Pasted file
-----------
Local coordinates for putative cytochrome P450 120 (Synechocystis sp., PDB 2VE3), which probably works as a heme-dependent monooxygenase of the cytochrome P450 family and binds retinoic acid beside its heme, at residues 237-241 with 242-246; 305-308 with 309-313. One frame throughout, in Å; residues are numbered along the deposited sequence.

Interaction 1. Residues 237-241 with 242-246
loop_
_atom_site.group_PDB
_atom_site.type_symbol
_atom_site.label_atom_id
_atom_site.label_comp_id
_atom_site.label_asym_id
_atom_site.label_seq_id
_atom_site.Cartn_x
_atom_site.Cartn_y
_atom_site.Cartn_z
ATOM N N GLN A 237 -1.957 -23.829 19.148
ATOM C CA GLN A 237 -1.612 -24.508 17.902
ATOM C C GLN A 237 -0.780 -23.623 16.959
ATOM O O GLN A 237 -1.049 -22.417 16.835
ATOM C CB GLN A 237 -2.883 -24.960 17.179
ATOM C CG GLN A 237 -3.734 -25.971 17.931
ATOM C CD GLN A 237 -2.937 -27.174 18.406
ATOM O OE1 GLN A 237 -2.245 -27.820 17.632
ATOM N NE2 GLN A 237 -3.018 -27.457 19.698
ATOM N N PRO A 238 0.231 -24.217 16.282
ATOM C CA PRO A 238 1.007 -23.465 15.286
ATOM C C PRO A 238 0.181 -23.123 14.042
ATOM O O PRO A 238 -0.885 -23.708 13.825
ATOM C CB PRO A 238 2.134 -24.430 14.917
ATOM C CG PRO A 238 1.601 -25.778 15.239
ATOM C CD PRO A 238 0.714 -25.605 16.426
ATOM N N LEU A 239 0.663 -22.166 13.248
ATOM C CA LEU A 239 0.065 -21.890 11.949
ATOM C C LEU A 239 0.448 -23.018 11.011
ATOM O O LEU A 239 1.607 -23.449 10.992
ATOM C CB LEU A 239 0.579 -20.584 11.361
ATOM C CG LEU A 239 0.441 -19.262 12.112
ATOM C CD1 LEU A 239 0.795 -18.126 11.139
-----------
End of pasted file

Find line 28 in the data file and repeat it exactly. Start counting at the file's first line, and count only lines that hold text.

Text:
ATOM C CD PRO A 238 0.714 -25.605 16.426